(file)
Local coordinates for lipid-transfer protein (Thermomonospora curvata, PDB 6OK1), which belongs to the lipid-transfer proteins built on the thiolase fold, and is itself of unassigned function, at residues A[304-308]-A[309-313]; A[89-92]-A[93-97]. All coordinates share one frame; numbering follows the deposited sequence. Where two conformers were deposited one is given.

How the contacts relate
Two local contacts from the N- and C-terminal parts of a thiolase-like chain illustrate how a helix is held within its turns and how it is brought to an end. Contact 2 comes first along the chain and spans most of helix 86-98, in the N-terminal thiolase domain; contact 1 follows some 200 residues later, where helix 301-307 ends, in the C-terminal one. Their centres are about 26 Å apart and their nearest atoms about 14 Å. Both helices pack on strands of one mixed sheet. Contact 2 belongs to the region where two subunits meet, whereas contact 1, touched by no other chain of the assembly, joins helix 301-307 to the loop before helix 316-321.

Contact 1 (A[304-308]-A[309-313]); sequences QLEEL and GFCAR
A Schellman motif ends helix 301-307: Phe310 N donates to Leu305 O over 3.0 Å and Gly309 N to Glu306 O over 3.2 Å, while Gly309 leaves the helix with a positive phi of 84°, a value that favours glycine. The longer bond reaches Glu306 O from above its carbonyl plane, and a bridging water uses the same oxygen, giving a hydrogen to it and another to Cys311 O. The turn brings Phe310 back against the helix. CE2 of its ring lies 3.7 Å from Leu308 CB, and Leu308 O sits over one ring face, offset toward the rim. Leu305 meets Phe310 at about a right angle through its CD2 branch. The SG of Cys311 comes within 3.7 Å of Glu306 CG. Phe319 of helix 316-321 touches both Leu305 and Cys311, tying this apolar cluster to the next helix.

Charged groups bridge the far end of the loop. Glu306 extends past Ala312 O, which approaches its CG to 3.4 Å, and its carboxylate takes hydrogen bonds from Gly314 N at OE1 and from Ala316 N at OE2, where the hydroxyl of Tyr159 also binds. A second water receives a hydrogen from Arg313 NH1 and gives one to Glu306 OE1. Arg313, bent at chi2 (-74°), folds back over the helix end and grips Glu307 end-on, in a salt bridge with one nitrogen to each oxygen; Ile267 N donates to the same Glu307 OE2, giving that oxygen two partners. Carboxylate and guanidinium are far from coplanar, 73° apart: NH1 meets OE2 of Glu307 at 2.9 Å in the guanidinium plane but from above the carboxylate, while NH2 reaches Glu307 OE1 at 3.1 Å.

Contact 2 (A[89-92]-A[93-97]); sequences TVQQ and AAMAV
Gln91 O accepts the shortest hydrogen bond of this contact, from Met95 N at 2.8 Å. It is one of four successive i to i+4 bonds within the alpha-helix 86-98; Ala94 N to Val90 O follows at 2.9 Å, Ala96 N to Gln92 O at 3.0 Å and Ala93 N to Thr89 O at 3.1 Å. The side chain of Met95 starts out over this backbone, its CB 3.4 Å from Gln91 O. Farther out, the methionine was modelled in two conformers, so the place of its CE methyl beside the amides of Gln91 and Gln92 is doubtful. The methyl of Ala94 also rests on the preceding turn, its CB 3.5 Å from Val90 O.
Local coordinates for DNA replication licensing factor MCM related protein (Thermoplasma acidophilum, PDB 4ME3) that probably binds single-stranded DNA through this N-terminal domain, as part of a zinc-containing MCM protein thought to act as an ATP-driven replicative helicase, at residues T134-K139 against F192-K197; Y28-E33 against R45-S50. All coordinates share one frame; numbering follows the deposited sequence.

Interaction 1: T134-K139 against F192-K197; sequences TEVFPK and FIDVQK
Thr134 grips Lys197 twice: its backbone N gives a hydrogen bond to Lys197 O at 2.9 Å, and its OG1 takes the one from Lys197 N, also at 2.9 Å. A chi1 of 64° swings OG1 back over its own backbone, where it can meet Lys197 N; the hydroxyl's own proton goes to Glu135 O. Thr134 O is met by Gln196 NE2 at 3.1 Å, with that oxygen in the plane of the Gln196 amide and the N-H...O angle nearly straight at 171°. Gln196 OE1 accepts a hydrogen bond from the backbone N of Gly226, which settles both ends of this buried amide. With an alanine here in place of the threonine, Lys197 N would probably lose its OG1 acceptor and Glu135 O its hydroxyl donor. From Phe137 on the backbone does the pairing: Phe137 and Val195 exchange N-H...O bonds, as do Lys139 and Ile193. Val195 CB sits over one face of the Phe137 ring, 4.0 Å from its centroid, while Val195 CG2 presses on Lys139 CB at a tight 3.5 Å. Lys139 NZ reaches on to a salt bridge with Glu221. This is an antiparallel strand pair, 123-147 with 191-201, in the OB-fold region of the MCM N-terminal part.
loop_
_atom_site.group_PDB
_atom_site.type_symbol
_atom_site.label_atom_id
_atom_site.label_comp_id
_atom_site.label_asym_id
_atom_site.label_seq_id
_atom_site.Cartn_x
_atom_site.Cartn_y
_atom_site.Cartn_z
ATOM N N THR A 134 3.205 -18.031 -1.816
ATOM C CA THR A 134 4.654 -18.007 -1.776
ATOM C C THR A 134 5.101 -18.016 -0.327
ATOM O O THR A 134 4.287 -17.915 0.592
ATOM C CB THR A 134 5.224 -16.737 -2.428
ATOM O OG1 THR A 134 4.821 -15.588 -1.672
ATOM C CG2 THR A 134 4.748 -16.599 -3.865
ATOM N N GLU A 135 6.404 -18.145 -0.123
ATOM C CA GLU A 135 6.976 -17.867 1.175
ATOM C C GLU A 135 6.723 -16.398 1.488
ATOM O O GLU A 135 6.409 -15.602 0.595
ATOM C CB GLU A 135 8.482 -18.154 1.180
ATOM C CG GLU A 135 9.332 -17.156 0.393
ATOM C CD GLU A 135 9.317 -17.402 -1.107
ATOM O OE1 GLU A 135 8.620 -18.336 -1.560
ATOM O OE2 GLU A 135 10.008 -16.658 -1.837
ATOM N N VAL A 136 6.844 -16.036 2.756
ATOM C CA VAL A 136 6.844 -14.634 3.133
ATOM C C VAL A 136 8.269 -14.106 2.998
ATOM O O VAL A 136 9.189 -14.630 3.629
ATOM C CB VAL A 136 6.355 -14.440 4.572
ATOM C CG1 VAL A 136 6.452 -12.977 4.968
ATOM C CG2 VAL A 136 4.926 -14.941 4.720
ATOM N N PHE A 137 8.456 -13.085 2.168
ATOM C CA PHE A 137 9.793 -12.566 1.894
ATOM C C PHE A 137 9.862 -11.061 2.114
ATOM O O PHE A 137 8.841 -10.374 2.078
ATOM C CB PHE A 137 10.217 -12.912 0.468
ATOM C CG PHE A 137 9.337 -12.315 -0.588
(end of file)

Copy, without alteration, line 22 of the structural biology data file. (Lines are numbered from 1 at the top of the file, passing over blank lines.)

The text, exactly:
ATOM N N THR A 134 3.205 -18.031 -1.816